Book review: The Honey Queen by Cathy Kelly

accreditation
The Honey Queen by Cathy Kelly (first published in 2013 by HarperCollins).

This book grabbed my attention from the start. Kelly’s style of writing, the way she describes her characters and their idyllic town of Redstone with warmth made it difficult to put down.

The story begins with an introduction to Lillie who has just been widowed. Lillie is lost in grief and pain and then suddenly learns she has a half-brother. She is invited to stay with Seth and his wife Frankie in Ireland and makes the journey from Australia so that she can find out more about the mother she never knew.

Seth and Frankie have had a rough time and don’t realise the amazing change that Lillie will bring to their lives (and everyone she meets). Seth has been retrenched and Frankie is finding it hard to be supportive as he becomes more and more distant. To add to their troubles, they had just bought a rundown home they had planned on renovating.

They are living in the basement as the renovations they had intended have come to a screeching halt.  With Seth withdrawn and Frankie stressed and pressured at her work, Lillie is like a breath of fresh air. Lillie realises that the house is a massive project and focuses her energy on the garden. It is then she teaches Seth about beekeeping.  

Opal and Ned are a couple who have raised their children but have a teenage niece, Freya who stays with them. One of their sons are getting married and their future in-laws are a stark contrast to their generous and down-to-earth attitude to life. Then one evening their estranged daughter Meredith turns up on their doorstep in tears. Meredith thought she was living a fairy tale but has fled a scandal that could ruin everything she has so carefully planned and worked towards.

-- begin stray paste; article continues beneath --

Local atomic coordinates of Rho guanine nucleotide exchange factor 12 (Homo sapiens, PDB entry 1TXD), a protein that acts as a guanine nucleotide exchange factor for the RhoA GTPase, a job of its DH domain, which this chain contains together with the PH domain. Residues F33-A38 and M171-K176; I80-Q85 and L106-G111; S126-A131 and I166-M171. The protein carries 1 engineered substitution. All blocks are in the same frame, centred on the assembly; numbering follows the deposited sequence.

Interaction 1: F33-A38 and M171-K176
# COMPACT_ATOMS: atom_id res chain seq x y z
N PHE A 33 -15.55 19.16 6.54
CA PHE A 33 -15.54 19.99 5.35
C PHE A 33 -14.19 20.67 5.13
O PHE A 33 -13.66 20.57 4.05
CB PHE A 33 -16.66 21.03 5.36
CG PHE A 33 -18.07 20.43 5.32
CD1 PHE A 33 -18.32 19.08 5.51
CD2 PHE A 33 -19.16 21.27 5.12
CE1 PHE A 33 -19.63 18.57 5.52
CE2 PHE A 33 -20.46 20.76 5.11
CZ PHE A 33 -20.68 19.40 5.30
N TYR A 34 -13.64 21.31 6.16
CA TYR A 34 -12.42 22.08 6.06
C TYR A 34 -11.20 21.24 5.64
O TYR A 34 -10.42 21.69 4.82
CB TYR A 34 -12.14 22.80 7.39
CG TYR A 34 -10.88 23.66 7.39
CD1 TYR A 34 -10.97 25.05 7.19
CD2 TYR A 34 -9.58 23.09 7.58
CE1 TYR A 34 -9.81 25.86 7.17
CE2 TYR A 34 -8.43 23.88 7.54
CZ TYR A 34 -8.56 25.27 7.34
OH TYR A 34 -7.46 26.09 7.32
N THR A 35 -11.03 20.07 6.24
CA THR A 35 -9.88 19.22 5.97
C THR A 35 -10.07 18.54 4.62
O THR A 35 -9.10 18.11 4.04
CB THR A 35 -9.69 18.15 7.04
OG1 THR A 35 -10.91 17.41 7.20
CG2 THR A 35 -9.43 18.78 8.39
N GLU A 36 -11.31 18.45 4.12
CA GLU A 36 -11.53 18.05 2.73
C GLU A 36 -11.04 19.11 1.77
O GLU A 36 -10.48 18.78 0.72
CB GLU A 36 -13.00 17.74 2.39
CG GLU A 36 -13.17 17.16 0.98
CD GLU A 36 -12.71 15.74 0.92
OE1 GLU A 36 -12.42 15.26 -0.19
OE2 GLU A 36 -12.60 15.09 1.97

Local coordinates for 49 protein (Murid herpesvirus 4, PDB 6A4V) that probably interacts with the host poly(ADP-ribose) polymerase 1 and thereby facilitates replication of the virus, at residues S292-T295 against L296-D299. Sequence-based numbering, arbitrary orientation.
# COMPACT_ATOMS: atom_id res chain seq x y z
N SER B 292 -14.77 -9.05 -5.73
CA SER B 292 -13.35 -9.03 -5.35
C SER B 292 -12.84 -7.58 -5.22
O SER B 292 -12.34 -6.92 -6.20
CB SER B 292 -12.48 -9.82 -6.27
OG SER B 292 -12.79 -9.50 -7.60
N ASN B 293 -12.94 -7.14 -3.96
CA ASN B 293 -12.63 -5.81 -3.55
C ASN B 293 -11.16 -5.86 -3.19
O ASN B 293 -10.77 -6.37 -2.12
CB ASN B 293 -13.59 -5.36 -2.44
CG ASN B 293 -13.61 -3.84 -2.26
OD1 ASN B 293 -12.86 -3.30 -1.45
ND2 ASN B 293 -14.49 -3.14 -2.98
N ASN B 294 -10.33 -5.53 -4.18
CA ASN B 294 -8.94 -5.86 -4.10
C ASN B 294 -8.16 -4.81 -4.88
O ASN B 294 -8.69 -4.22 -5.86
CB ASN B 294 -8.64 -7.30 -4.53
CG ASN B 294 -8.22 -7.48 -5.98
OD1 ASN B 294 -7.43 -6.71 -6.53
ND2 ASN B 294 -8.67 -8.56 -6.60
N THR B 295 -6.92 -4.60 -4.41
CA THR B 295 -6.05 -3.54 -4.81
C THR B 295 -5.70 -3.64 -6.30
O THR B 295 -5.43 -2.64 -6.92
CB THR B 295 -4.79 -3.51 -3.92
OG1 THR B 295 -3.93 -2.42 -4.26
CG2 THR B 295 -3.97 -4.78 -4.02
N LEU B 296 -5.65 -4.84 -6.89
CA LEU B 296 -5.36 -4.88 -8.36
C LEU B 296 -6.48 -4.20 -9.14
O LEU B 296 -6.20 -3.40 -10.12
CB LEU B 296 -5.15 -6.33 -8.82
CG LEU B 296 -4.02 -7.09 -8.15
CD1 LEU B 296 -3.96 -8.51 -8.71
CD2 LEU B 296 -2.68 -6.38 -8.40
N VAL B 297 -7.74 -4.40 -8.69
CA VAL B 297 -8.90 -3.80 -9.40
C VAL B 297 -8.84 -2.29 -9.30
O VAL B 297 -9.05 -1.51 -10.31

Peggy is a young lady who has moved to the same town and is opening up a knitting shop that she has dreamed of for ages.  However we soon learn she is carrying an awfully sad past along with her and it threatens to ruin any chance of love and happiness. When her life takes an unexpected turn she realises she doesn’t only have herself to worry about. Can she put the past behind her and move forward or will it always follow her like a dismal cloud?  

It may sound like a big host of characters but Kelly connects them seamlessly in a way that doesn’t overwhelm the reader.  It was difficult to put this book down and I was sorry when it was finished. I highly recommended it as an enjoyable feel-good book.

Keen on reading this book? Buy your copy now.

Follow Women24 on Twitter and like us on Facebook.

We live in a world where facts and fiction get blurred
In times of uncertainty you need journalism you can trust. For 14 free days, you can have access to a world of in-depth analyses, investigative journalism, top opinions and a range of features. Journalism strengthens democracy. Invest in the future today. Thereafter you will be billed R75 per month. You can cancel anytime and if you cancel within 14 days you won't be billed. 
Subscribe to News24
Voting Booth
Do you think it's important to get married in this day and age?
Please select an option Oops! Something went wrong, please try again later.
Results
Yes, it's important in order to create a family unit and for companionship
23% - 898 votes
Not at all. Being single is far more liberating
9% - 360 votes
There is no general answer to this, it's each to their own
49% - 1953 votes
Yes, society still frowns on unmarried people, especially women
1% - 54 votes
It depends on whether you are able to find a compatible partner
18% - 709 votes
Vote